by William Trollinger
What will happen to museums in this post-truth age? Is there a productive way in which to respond to culture war rhetoric?
These were but two of the questions Sue and I were asked in response to our presentation last Wednesday on “Righting and Wronging America at the Creation Museum” here at the University of Dayton. The audience – 175-or-so students, faculty, and community members – was great. Many thanks to our colleagues Sandra Yocum, Meghan Henning, and Jessie Duckro for making this possible – and everyone should have the privilege of being introduced at least once by Meghan Henning.
It was a lot of fun, and it was also a challenge, in that we attempted in 45 minutes or so to summarize our book of 327 pages. In keeping with the book, we began with a methodological and historical introduction to our topic. Sue talked about how we approached the museum as a linguistic, visual, and material text that seeks to shape visitors as they move within it and through it. I talked about how the Genesis creation account (not accounts) is so important for conservative evangelicals in confirming biblical inerrancy.
Then, to the substance of the book. Talking about the museum as a museum, Sue noted that, in keeping with dioramas at places such as the Field Museum, the life-size diorama depicting the Garden of Eden – which includes Adam naming the animals and Adam and Eve enjoying each other in the Garden – invites visitors to see these scenes as re-presenting a real historical referent. She then talked about science at the museum, using their treatment of an Allosaurus skeleton — named “Ebenezer” – to highlight the point that the museum’s approach is to begin with their particular literal reading of the Bible as Truth and then build scientific “models” that confirm what the Bible says. And if the model fails to confirm what they say the Bible says, well, the model needs to be scrapped and a new model developed, for their particular literal reading of the Bible cannot be wrong.
In sum, for the Creation Museum the primary evidence for a young Earth is the inerrant Bible. That said, and as I noted, it is weird that there is no display of Genesis 1-11 at the museum; what Bible is there is presented is verses or snippets of verses on placards, sometimes with words or phrases removed. In short, the Creation Museum is less about science and the Bible and more about politics, with videos and exhibits and placards that claim, among other things, that public schools are sites of atheistic indoctrination and that America was once a Christian nation but is now mired in an antibiblical decadence best exemplified by gay marriage. This is a politics that portrays America as divided into two warring camps: the righteous Bible-believers, and the ungodly enemy made up of atheists, liberals, feminists, evolutionists, the LGBTQ community and others who are destroying and who are, in the end, headed to hell.
In the Q/A afterwards we were asked some very good questions, a number of which focused on how flood geology does not make scientific sense. Our general answer to these questions was: Right, but it is also important to understand that young Earth creationists have answers for every objection.
As regards the question of what becomes of museums in the current post-Truth age (or, are the Creation Museum and the Museum of the Bible portents of the future?), Sue responded by noting that this is why it is incumbent on all of us – and particularly those of us at a university — to teach the importance of evaluating sources for their accuracy and credibility. If we abandon this basic responsibility then, indeed, museums will cease to exist as institutions of public trust.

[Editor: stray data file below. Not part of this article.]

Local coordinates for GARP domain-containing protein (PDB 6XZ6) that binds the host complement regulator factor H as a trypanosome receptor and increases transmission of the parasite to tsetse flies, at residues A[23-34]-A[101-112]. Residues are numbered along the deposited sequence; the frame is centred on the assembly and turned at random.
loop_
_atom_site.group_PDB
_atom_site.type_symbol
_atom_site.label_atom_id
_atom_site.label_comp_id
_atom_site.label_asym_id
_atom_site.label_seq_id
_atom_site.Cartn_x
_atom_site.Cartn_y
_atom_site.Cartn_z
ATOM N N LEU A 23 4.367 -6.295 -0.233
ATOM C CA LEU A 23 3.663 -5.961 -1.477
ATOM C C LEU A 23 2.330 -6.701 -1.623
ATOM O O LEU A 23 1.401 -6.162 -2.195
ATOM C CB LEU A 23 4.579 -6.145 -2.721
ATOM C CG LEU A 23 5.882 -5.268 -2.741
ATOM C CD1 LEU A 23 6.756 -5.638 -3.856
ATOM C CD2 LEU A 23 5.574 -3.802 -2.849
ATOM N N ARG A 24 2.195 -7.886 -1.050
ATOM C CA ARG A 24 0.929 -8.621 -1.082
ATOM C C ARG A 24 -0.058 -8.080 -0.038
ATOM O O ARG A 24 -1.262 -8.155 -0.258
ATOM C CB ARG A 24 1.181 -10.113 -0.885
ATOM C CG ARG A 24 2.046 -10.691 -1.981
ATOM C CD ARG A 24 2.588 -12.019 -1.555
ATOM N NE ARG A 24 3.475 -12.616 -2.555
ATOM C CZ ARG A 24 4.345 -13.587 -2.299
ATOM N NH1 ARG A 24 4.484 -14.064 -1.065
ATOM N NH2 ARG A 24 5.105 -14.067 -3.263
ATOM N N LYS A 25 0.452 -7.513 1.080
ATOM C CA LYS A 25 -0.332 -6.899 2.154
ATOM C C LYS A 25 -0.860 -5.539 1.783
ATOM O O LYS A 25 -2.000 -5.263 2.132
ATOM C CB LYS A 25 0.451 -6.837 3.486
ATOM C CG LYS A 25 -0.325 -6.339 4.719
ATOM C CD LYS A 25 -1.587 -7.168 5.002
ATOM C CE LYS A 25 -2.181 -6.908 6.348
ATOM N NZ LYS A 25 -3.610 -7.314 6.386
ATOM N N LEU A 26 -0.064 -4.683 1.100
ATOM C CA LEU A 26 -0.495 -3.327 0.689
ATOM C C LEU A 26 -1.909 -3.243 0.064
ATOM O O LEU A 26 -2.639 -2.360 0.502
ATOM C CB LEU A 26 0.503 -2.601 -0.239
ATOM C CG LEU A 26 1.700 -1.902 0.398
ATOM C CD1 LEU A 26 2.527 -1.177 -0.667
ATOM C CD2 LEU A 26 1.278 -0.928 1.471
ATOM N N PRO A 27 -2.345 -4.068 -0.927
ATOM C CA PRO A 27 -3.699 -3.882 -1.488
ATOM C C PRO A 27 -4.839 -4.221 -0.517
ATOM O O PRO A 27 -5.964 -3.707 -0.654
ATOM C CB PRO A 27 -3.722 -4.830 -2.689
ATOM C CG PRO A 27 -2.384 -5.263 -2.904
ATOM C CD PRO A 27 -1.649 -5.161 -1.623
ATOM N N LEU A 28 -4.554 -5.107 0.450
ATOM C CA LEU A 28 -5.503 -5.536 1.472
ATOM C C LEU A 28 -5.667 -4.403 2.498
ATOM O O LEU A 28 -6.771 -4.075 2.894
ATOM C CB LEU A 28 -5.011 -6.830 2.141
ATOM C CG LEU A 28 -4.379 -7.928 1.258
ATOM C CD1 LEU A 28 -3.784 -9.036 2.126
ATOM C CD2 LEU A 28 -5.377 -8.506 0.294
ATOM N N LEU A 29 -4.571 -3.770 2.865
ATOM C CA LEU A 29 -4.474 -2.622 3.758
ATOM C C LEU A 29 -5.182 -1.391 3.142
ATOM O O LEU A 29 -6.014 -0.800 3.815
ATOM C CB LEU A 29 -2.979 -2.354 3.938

As regards how we might respond to culture war rhetoric, I said that we should refuse to participate. That does not mean we are to abandon the field of argument; in fact, it is incumbent to make arguments against culture warriors. But we must not resort to ad hominem arguments; more important, we must not lose sight of the fact that we should all be about “the common good.”
In saying this I had in mind a remarkable recent article in The Guardian by Rebecca Solnit, “The American civil war didn’t end. And Trump is a Confederate president.” Solnit begins with this arresting sentence: “In the 158th year of the American civil war, also known as 2018, the Confederacy continues its recent resurgence.” She connects our contemporary plague of racism and anti-Semitism back to the post-Reconstruction re-establishment of white supremacy and the 1920s Ku Klux Klan. She talks about a president who defends Confederate statues, who wants to end “birthright citizenship,” who talks endlessly about immigrants and refugees as criminals, and who uses anti-Semitic code language to inspire the wrath of his followers against George Soros.
But what is most interesting and surprising about this article is that Solnit ends on a hopeful note. She notes that the United States – past and present – is rife with examples of Americans who “subscribe to a grand inclusive ‘we, the people.’” She suggests – I want to believe this – that the future is on the side of those who hold to equality and justice for all people. Most germane for our purposes here, she ends by calling on those of us who hold such commitments to reject culture war rhetoric, and instead invite “people to wander out of their bunkers and put down their weapons and come over.”